language-immersionThe year was 2009. My twin boys were going on four, and that meant time to think about kindergarten. I visited Indianapolis’ international school as I wanted them to get foreign language immersion. It all looked good until we started talking about cost. I balked at what would have been minimum $1,000 a month – and that’s assuming very generous financial aid.

Fast forward several months. My parents announced they were moving to Texas, much harder to get to than Ohio. My husband and I looked at each other and realized we could move too – back to China. We had moved back to the US to have our children and be near family. But they knew little Chinese, their father’s native tongue. They needed immersion, for the culture as well. We thought about it and realized moving to China was cheaper than an international school education.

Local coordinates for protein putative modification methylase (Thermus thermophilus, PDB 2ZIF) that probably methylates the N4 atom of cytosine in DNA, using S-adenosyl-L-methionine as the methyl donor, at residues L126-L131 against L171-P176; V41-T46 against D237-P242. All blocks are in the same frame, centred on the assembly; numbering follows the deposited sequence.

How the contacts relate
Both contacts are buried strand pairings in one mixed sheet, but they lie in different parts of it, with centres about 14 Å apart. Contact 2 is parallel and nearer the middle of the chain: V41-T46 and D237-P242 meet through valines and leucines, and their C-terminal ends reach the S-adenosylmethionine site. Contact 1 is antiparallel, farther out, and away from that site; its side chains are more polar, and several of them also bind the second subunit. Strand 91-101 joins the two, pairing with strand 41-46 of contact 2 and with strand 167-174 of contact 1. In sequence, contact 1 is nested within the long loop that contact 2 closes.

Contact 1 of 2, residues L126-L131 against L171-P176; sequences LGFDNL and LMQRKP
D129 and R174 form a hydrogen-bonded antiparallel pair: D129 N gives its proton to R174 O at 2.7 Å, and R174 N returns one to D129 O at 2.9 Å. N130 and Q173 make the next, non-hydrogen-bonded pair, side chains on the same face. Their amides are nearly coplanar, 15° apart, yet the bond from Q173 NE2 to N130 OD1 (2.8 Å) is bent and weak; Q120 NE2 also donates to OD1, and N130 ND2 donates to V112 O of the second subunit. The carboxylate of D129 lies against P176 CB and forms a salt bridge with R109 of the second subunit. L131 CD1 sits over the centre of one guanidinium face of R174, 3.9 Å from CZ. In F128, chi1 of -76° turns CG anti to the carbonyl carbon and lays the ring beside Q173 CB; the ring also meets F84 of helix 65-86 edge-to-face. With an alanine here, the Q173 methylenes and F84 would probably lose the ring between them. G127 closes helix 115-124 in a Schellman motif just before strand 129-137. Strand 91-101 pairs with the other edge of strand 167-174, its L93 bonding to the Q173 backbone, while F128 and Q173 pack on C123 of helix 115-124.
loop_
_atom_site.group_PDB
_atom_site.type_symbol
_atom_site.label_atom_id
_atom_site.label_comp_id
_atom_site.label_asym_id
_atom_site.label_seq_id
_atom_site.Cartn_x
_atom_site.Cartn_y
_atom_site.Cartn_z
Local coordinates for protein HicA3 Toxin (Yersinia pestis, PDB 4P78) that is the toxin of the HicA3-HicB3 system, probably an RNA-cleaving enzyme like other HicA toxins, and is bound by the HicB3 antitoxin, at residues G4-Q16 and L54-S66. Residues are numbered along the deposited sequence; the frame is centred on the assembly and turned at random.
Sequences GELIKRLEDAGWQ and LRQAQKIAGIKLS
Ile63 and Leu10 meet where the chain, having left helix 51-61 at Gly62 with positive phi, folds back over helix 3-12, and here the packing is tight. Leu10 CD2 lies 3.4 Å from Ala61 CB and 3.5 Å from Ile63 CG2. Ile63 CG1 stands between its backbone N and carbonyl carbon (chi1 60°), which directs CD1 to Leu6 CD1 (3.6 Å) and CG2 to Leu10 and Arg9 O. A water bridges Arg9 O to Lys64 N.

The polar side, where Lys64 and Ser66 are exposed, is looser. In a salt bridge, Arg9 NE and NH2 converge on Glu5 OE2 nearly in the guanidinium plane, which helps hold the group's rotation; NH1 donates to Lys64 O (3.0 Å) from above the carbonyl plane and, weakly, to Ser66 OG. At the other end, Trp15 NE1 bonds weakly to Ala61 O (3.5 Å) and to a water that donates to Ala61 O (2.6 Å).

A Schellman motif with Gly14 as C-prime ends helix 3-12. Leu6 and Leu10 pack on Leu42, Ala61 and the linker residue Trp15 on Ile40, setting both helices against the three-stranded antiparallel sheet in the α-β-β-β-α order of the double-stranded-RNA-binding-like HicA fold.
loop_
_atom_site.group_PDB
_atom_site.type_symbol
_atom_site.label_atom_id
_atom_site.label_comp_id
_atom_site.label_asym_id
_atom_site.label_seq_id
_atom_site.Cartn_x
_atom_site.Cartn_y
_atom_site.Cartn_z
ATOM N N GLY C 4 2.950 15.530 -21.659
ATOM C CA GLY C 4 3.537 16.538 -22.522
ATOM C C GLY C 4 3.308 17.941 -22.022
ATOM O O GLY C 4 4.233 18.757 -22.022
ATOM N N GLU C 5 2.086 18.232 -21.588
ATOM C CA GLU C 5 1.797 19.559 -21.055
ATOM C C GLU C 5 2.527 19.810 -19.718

Many American parents are pushing foreign language study for their children, especially Chinese, And many schools are stepping up to meet the demand. But it can be costly or difficult to find. Moving to another country is an option few people consider, but which is very doable and the only way to get true immersion. While things may have been easier in our case than most, there are many opportunities, especially in China.

English teachers are always in demand and most jobs offer some benefits such as accommodation and plane tickets. There are also many other professional jobs on offer. The costs for a family might add up but the cost of living is still reasonable despite rising housing and food prices.

If you can’t completely relocate, consider immersing your kids for a summer in something like a camp.

The choice we made will have a huge impact on our kids’ lives. It could yours too..

Jenny Lin is raising 3 boys in Beijing while working as a writer/editor. You can follow her @twinlins or keep up with her sporadically updated cross-cultural familial adventures at